Indonesia Considers Stricter Regulations On Crypto Exchanges

The new rules require two-thirds of execs to be Indonesian citizens and reside in the country.

Indonesia Considers Stricter Regulations Around Crypto Exchanges

Indonesia’s Ministry of Trade is planning to issue a new rule governing crypto asset exchanges. To ensure more local control, the Indonesian government intends to implement new rules that require two-thirds of any board of directors and commissioners to be Indonesian citizens, as well as to be residents of the country, according to Reuters.

According to reports, the ministry’s Commodity Futures Trading Regulatory Agency (Bappebti) will issue the new legislation soon. Bappebti Acting Head Didid Noordiatmoko told the Indonesian parliament in a hearing that ensuring two-thirds of the board were Indonesians based in the country “could prevent the top management running away when a problem hits the exchange.”


With regards to the guidelines, Deputy Trade Minister Jerry Sambuaga said: “We don’t want to give permits (to exchanges) carelessly, so only for those that meet the requirements and are credible.”

The new rules will also require exchanges to use a third party for storing client funds, and prohibit the firms from re-investing any such stored crypto assets, according to a document issued by the ministry.

Indonesia’s Decision Triggered by Financial Issues in Southeast Asia

Recently, other Southeast Asian countries have been tightening regulations around crypto. Thailand’s Securities and Exchange Commission recently banned crypto operators from providing or supporting deposit and lending services; filed an official police complaint against Zipmex, one of Asia Pacific’s most prominent digital asset exchange platforms (operating in Singapore, Thailand, Indonesia, and Australia) for non-compliance; and fined Bitkub 8.53 million baht for insider trading. 

The Monetary Authority of Singapore (MAS) has issued strong warnings to retail investors, advising them to avoid cryptocurrencies, while taking increasingly strict measures to restrict retail access to cryptocurrencies.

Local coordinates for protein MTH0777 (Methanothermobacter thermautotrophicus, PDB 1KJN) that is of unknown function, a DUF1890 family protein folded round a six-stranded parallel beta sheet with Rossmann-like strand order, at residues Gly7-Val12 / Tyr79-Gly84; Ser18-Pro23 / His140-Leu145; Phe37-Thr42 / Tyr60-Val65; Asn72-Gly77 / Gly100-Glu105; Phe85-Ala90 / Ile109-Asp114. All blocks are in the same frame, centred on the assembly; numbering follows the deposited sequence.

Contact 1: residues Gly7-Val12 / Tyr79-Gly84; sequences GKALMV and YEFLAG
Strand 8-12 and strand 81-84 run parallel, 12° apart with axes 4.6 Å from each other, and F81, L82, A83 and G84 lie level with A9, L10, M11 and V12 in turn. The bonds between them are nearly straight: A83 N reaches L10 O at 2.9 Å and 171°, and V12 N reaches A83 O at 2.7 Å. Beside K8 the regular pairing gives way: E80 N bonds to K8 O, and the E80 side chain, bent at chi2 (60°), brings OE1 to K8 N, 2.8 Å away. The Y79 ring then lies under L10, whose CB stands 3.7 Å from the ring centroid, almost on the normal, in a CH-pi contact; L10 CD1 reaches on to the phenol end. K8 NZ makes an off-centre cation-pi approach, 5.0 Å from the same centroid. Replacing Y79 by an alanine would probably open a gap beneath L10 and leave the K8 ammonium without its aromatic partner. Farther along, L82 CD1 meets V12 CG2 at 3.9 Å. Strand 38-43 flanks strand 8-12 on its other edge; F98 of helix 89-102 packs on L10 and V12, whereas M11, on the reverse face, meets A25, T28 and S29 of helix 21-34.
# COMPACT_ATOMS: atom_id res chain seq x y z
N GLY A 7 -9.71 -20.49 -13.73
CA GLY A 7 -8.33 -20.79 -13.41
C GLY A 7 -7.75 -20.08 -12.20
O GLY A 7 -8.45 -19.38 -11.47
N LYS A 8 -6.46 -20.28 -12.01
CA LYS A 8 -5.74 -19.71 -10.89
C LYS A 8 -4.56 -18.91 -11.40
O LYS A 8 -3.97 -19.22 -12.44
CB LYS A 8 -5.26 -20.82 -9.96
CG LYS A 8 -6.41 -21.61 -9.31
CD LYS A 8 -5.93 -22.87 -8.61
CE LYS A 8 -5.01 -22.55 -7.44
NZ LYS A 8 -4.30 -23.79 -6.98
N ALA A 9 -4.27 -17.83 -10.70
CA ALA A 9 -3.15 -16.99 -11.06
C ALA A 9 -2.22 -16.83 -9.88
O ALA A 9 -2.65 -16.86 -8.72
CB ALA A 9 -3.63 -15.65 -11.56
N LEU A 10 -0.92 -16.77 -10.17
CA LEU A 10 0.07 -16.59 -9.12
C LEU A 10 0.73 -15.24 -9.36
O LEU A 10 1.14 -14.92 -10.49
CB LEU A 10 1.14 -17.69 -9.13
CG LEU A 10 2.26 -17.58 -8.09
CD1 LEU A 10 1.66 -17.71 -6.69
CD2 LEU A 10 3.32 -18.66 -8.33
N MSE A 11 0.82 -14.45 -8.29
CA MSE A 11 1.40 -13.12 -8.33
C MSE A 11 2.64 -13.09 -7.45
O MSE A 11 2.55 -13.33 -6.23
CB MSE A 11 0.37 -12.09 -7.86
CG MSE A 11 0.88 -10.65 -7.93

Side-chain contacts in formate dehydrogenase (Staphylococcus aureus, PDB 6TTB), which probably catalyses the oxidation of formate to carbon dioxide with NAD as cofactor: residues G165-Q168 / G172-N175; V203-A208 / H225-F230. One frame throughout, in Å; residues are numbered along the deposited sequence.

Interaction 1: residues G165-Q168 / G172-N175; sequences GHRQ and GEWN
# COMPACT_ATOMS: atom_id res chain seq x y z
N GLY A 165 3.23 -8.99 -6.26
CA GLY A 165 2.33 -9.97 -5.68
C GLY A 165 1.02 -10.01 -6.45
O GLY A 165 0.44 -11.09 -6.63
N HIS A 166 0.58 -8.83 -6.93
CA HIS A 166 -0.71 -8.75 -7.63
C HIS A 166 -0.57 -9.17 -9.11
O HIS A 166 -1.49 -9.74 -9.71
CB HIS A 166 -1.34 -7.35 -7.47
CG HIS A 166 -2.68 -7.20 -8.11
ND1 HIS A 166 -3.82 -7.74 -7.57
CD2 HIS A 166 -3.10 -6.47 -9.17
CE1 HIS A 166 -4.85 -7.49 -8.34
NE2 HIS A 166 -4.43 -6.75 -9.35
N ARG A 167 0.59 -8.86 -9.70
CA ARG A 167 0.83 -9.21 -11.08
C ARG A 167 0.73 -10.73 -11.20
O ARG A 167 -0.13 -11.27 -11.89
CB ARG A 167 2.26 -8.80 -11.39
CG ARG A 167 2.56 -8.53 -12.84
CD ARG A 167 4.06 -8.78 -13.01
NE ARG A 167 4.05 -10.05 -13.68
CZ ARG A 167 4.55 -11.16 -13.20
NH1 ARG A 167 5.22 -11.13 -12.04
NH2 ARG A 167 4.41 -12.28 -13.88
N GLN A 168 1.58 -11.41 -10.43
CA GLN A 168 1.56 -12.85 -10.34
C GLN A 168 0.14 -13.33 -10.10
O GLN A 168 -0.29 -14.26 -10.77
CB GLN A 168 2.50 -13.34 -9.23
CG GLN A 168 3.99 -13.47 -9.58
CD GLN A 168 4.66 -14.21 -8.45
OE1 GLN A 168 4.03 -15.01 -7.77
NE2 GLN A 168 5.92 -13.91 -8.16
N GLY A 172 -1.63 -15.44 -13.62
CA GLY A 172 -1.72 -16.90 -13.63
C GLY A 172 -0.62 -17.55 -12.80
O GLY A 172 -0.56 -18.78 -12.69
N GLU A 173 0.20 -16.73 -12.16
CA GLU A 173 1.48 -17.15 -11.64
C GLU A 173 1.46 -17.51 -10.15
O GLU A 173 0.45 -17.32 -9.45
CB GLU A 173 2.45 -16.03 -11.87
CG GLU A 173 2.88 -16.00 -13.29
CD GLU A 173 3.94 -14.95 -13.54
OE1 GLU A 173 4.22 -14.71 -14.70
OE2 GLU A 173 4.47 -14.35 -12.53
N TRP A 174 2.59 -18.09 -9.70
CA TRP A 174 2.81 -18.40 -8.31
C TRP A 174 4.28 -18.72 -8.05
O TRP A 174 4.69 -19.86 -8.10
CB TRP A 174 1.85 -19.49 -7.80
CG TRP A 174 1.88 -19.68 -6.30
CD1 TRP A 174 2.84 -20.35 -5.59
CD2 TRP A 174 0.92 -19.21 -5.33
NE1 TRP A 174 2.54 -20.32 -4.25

It is noteworthy that Indonesia made it into the top 20 countries of the 2022 Global Crypto Adoption Index, published by Chainalysis, along with other prominent Asian countries and emerging markets. Furthermore, according to a study by crypto exchange Gemini, crypto asset ownership in Indonesia was among the highest globally, with many investors in the country viewing digital assets as protection against future inflation. 


According to Bappebti’s data, cryptocurrency has only gained in popularity in Southeast Asia’s largest economy, with the total transaction volume of crypto assets in the country rising more than 1,000% in 2021, at 859.4 trillion Rupiah (or approximately $57.37 billion USD). 

On the Flipside

  • The government of Indonesia has plans to set up a digital assets exchange called “crypto bourse.” The country aims to establish the homegrown exchange before the end of 2022.

Why You Should Care

The Indonesian government has been looking to regulate digital currencies and introduce a central bank digital currency (CBDC) as a means of curbing the growing adoption of cryptocurrencies in the region. The measures being taken stand to affect a large percentage of the local population involved in crypto asset trading.

Read about Indonesia’s tech progress and how it will affect the country’s crypto scene:
The Indonesian Tech Tiger is Coming and Tokenized Crowdfunding Can Feed It

Find out about the measures being taken by other Southeast Asian countries to tighten their grip on crypto:
Thailand’s SEC Bans Crypto Lending Services

This article is for information purposes only and should not be considered trading or investment advice. Nothing herein shall be construed as financial, legal, or tax advice. Trading forex, cryptocurrencies, and CFDs pose a considerable risk of loss.

Akriti Seth

Akriti is a Zurich-based reporter, focused on the political, regulatory, and legislative developments around crypto. She is a business journalist with over six years of experience working as a correspondent for organizations like Channel NewsAsia and Bloomberg TV India. In that time, Akriti has covered news in the finance, pharma, and state sectors.